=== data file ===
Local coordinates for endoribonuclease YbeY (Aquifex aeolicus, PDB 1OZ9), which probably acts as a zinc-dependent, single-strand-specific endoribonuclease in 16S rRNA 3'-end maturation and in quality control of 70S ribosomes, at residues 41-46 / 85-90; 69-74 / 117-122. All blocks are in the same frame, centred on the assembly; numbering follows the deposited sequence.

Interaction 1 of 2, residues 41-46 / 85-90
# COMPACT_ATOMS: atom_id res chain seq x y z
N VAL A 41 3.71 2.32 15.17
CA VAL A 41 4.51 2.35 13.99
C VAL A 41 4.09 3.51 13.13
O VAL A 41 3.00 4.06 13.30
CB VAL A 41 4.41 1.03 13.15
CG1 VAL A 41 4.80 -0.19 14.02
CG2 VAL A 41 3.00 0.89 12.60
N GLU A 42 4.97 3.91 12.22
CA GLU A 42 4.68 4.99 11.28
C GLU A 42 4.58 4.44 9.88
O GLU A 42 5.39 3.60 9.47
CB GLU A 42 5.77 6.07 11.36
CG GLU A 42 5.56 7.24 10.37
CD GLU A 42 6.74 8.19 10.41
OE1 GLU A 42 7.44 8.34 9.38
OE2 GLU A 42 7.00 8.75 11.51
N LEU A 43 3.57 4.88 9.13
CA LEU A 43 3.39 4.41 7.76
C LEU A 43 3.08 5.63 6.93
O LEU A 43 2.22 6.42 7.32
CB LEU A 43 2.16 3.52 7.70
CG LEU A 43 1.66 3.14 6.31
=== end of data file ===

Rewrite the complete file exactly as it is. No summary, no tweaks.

Local coordinates for endoribonuclease YbeY (Aquifex aeolicus, PDB 1OZ9), which probably acts as a zinc-dependent, single-strand-specific endoribonuclease in 16S rRNA 3'-end maturation and in quality control of 70S ribosomes, at residues 41-46 / 85-90; 69-74 / 117-122. All blocks are in the same frame, centred on the assembly; numbering follows the deposited sequence.

Interaction 1 of 2, residues 41-46 / 85-90
# COMPACT_ATOMS: atom_id res chain seq x y z
N VAL A 41 3.71 2.32 15.17
CA VAL A 41 4.51 2.35 13.99
C VAL A 41 4.09 3.51 13.13
O VAL A 41 3.00 4.06 13.30
CB VAL A 41 4.41 1.03 13.15
CG1 VAL A 41 4.80 -0.19 14.02
CG2 VAL A 41 3.00 0.89 12.60
N GLU A 42 4.97 3.91 12.22
CA GLU A 42 4.68 4.99 11.28
C GLU A 42 4.58 4.44 9.88
O GLU A 42 5.39 3.60 9.47
CB GLU A 42 5.77 6.07 11.36
CG GLU A 42 5.56 7.24 10.37
CD GLU A 42 6.74 8.19 10.41
OE1 GLU A 42 7.44 8.34 9.38
OE2 GLU A 42 7.00 8.75 11.51
N LEU A 43 3.57 4.88 9.13
CA LEU A 43 3.39 4.41 7.76
C LEU A 43 3.08 5.63 6.93
O LEU A 43 2.22 6.42 7.32
CB LEU A 43 2.16 3.52 7.70
CG LEU A 43 1.66 3.14 6.31